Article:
TCP is slower and more reliable. Deals with reliability, error correction and ordering. It is used for most important application protocols: HTTP/S, SSH. TCP is connection-oriented. You need to establish the connection between two devices. The communication is bi-directional.
UDP. Faster/Less reliable.
Both run on top of IP and use IP as transit.
TCP introduces Segments. They are specific to TCP.
If you have a stream of packets, then TCP Segments are encapsulated within IP Packets.
Segments don't have SRC and DST IPs.
Some important attributes of segments:
Sequence number. Incremented with each segment that is sent. Unique. It helps with order correction.
Acknowledgement. It helps the destination tell the source that it has received the segment.
Flags (and extra things).
TCP window: the bytes you are willing to receive before acknowledgement. This lets the receiver control the rate of data transmission. This handles flow control.
Checksum. Used for error checking.
Urgent pointer: setting this in a segment means both sides can have separate processing so that control traffic always takes prioritity within the communication. Any protocols that are latency sensitive (FTP, telnet) can use this field.
All the above fields together are known as the TCP Header. The rest of the data is used for the data.
How this is used in TCP
TCP is connection based. Once the connection is established, it provides a reliable connection via the segments encapsulated in IP Packets.
Layer 4 takes data provided to it and chops it up and puts it into segments.
For the example of a laptop talking to a game server from port 23060 to 443.
The laptop port 23060 is known as the ephemeral port and is temporary.
The server port 443 is known as the well known port.
TCP Connection 3-Way Handshake
In the "flags and things" part of the TCP header, it contains some important flags for the 3-way handshake to establish the connection:
SYN - indicates that the connection is being established.
ACK - indicates that the connection has been established.
FIN - indicates that the connection is being terminated.
The way handshake goes with "SYN" and the sequence number it intends to start with, replied by the server on "SYN-ACK" and the sequence number it intends to start with, and finally the client sending an "ACK" to the server.
At each stage of the three-way handshake, those sequence numbers for the connection are incremented for both the client and server sequence number.
Layer 5: Sessions
What happens if you want to add security to the laptop? What sort of traffic will you allow from and to?
Two types of capabilities levels:
Stateless firewall (doesn't understand state of the the connection). You need a rule for the outbound and inbound segments. This is what a Network ACL is in AWS.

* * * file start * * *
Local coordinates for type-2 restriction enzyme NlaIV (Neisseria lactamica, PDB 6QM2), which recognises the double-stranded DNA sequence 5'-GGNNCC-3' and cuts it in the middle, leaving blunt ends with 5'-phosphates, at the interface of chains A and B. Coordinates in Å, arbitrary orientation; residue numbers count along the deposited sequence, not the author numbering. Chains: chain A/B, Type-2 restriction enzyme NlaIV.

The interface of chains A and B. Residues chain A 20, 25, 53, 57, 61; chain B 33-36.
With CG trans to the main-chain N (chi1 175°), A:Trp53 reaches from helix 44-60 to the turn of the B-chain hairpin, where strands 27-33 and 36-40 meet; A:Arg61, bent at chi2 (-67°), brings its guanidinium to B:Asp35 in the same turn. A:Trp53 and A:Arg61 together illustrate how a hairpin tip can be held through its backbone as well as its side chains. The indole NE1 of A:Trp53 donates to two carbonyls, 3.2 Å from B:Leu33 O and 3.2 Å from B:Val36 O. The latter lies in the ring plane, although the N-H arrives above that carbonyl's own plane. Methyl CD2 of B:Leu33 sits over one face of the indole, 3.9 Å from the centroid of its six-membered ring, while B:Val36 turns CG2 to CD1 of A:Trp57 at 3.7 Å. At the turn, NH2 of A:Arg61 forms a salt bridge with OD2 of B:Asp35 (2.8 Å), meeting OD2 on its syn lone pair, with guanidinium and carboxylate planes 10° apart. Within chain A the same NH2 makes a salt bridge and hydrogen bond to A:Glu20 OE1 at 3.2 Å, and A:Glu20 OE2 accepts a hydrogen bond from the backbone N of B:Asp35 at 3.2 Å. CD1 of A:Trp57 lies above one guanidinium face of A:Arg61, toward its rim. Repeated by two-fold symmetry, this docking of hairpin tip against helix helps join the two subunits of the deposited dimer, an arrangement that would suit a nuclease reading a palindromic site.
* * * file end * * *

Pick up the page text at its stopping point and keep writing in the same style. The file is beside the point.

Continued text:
Stateful firewall. This sees the initial connection and automatically allows the response. This is how Security Groups works in AWS. Stateful understands Layer 4.
Network Address Translation (NAT)
NAT is a process that is designed to address the shortage of IPv4.
To give network access to private addresses, we need to use IP.
Translates Private IPv4 addresses to public.
Static NAT: 1 private to 1 (fixed) public address. This is how the Internet Gateway in AWS works.
Dynamic NAT: 1 private to 1st available public address. This method is generally used when you have many private IPs but have less public addresses.
Port Address Translation (PAT) - many priate to 1 public. This is likely what the home Internet router does. Also known as overloading. In AWS, this is NATGW.
NAT only makes sense for IPv4. IPv6 does not need NAT since there are so many addresses.
If you have devices in a private IPv4 address space, we need to translate those addresses to public address to communicate with the outside world.
There is NAT table that maps private addresses to public addresses for static NAT.
Communication happens like so:
Private device creates a packet.
The NAT device translates the packet source address to the public address.
This is performed in AWS by the Internet Gateway (IGW).
Similar to static, except devices are allocated temporary addresses from a pool.
As the packet moves through the NAT device, it checks if there is an allocation. If not, it allocates a temporary public address. Similar to static NAT so far.
The difference it, multiple devices can use the same IP address as long as they do not use it at the same time.
You can possibly run out of public addresses if nothing is available as it moves through the pool.
Port Address Translation (PAT)